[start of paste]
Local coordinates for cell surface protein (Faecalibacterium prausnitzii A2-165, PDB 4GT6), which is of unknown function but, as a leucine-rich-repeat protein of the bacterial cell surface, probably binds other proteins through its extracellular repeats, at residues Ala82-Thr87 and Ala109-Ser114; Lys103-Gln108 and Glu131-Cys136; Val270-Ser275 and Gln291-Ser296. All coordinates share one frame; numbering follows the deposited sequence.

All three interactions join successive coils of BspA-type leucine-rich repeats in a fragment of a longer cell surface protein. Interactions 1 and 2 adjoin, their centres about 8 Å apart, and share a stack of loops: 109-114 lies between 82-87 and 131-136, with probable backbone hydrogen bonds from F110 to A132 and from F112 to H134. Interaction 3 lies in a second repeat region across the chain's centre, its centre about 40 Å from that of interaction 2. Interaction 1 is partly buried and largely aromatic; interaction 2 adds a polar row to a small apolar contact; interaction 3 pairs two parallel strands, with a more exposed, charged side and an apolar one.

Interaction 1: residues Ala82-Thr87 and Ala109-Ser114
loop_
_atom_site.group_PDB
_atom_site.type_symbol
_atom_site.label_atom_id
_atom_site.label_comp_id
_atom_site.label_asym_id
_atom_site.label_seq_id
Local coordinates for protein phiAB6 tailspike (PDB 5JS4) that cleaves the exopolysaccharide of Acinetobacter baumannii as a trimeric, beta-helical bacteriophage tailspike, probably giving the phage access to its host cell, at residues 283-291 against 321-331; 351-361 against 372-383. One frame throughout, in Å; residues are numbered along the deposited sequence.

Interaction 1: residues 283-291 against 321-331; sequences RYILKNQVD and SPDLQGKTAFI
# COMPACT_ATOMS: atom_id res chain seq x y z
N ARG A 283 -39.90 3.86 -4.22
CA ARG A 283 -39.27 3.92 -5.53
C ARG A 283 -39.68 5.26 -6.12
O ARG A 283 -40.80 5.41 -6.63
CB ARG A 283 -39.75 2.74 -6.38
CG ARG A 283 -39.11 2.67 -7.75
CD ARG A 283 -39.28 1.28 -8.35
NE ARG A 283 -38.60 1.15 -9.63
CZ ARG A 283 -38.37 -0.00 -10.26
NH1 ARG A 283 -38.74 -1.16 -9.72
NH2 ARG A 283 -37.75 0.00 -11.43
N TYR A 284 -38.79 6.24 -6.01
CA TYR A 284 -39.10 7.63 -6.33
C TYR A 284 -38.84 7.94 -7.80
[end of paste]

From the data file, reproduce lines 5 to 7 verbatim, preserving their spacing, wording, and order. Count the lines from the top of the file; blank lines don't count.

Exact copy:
_atom_site.group_PDB
_atom_site.type_symbol
_atom_site.label_atom_id